A good comment by Philip Stephens in the Financial Times, “Uncomfortable truths for a new world of them and us,” is a polite and understated wake-up call to the fading former imperialist of the West. He notes that the countries currently dominant in major international organizations assume that life will continue more or less as now, except the rising powers will have a few more votes. Stephens argues that the advanced economies are psychologically ill prepared for the shift in power and economic might that is in motion and are too often assigning responsibility to third world countries for phenomena where the West is far from blameless.
As uncomfortable as this message is, there is an even grimmer way to cast Stephens’ data. For the first time since the Great Depression, a major financial crisis is centered in first world countries. And the irony, mentioned here before, is that the US’s status is very much like that of Indonesia or Thailand circa 1997, except we have the reserve currency and nukes.
But the ugly fact is that the US (and the UK) has the potential to go from first world to third world on a relative basis. We’ve already have one developing economy trait: the emergence of a super-rich cohort that lives in splendid isolation, often with considerable security.
If you think that’s impossible, remember that Argentina had a spectacularly rapid fall. Bad leadership can destroy an economy in a surprisingly short period of time. Again, the US will hopefully escape that fate, but no matter what happens, our economic strength is ebbing as others are moving forward. A severe crisis in the advanced economies could lead to a bad outcomes even in emerging economies, but that scenario has perils of its own.
Globalisation belonged to us; financial crises happened to them.
The world has been turned on its head. Consumers in the wealthiest nations are struggling with the consequences of the credit crunch and with the soaring cost of energy and food. In China, retail sales have been rising at an annual 15 per cent. I cannot think of a better description of the emerging global order.
The trouble is that the politics of globalisation lags ever further behind the economics… the west still wants to imagine things as they used to be. In this world of them and us, “they” are accused by Democratic contenders in the US presidential contest of stealing “our” jobs. Now, you hear Europeans say, “they” are driving up international commodity prices by burning “our” fuel and eating “our” food.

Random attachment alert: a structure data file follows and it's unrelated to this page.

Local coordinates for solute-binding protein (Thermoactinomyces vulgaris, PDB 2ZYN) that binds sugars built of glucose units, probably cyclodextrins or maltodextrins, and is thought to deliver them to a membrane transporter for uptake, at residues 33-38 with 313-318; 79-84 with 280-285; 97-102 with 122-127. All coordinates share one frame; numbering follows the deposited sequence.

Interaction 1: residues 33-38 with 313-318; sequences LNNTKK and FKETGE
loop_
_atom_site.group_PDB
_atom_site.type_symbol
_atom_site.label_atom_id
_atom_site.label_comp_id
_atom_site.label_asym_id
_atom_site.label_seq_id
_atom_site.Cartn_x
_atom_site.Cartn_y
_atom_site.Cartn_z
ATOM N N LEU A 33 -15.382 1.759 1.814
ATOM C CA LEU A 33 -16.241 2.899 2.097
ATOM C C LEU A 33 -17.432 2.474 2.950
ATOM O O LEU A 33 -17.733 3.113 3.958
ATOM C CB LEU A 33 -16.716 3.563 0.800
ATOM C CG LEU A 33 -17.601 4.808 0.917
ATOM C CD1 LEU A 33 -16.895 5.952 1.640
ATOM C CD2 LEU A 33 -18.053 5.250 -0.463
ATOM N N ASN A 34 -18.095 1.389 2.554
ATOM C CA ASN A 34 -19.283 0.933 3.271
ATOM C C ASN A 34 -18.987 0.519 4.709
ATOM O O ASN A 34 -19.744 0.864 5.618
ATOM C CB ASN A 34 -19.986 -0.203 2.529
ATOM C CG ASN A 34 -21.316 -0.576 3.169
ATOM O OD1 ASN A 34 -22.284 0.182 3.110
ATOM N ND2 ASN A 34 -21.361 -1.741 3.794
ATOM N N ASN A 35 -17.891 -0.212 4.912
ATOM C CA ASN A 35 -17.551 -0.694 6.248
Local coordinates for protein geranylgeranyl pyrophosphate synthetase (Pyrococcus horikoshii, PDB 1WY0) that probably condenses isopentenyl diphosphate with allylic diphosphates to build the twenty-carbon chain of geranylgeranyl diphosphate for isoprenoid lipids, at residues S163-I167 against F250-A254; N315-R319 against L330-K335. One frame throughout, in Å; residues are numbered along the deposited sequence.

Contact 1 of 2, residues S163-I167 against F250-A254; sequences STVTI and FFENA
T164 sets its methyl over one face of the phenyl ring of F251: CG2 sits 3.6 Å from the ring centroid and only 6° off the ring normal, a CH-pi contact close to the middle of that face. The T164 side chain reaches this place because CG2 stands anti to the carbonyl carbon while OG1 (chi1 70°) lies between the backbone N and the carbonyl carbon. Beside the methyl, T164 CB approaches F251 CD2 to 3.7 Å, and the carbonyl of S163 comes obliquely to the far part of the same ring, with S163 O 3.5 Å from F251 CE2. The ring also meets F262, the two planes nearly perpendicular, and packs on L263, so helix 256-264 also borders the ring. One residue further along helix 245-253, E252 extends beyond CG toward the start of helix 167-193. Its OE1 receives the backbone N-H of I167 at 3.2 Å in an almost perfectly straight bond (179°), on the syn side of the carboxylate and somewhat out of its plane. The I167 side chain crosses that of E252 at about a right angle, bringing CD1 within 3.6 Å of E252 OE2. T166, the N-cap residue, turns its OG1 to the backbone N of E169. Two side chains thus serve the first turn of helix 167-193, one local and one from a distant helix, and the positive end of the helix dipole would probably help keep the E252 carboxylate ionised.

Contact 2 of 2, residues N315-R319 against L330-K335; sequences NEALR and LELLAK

The other day I listened to an eminent central banker offer a lucid explanation of the collapse of confidence that last summer paralysed international credit markets…
The crisis, this banker told a conference hosted by the Weidenfeld Institute for Strategic Dialogue, flowed from the coincidence of a global savings glut with the explosion in financial innovation made possible by ever more sophisticated information technology. This had engendered among all those highly paid investment bankers and traders an insouciant indifference to risk. It was always going to end in tears.
The savings had come largely from the fast-growing Asian economies and from the burgeoning incomes of oil and gas producers, though some could be traced to a disinclination to investment in developed nations after the bursting of the dotcom bubble. As risk premiums had fallen and spreads narrowed, central bankers and regulators had warned of the dangers. What they had not foreseen was that the explosion in subprime mortgage lending in the US would be the catalyst for such a sudden bust.
None of the above, I suppose, is any great revelation to those in the banking business now counting the bonuses lost to irrational exuberance. What struck me, though, was how this crisis (no one is sure it is over) provides a perfect metaphor for the new geopolitical landscape.
Think back to the financial shocks of the 1980s and 1990s. For those of us in the west, these were unfortunate events in faraway places: Latin America, Russia, Asia, Latin America again. There was a risk of contagion, but in so far as rich nations paid a price, it lay largely in the cost of bailing out their own feckless banks. The really unpleasant medicine, prescribed by the International Monetary Fund, had to be taken by the far less fortunate borrowers.
The parameters of globalisation were set by the west. Liberalisation of trade and capital flows was a project owned largely by the US. It was not quite an imperialist enterprise, but, while everyone was supposed to gain from economic integration, the unspoken assumption was that the biggest benefits would flow to the richest. The rules were set out in something called, unsurprisingly, the Washington Consensus.
Against that background, the west’s present discomfort is replete with irony. A sizeable chunk of the excess savings that inflated the credit bubble were a product of the Washington Consensus. Never again, the victims of the 1997 east Asian crisis said to themselves after being forced to take the IMF’s medicine in 1997. This would be the last time they were held hostage to western bailouts. Instead they amassed their own huge foreign currency reserves.
So the boot is now on the other foot. The IMF is forecasting that the advanced economies will just about keep their heads above water. With luck, growth this year and next will come in at a touch above 1 per cent. If they do avoid recession – and most of my American friends think it unlikely as far as the US is concerned – they will have to thank robust growth rates in Asia and Latin America. The forecast for China is growth of about 9 per cent in both years, for India 8 per cent and for emerging and developing economies as a whole something more than 6 per cent.
The old powers have not grasped this new reality….. More seats, maybe, at the World Bank, the United Nations and, yes, on the board of the IMF. But the assumption is that the rising powers will simply be accommodated within the existing system….Missing is a willingness to see that this is a transformational moment that demands we look at the world entirely afresh.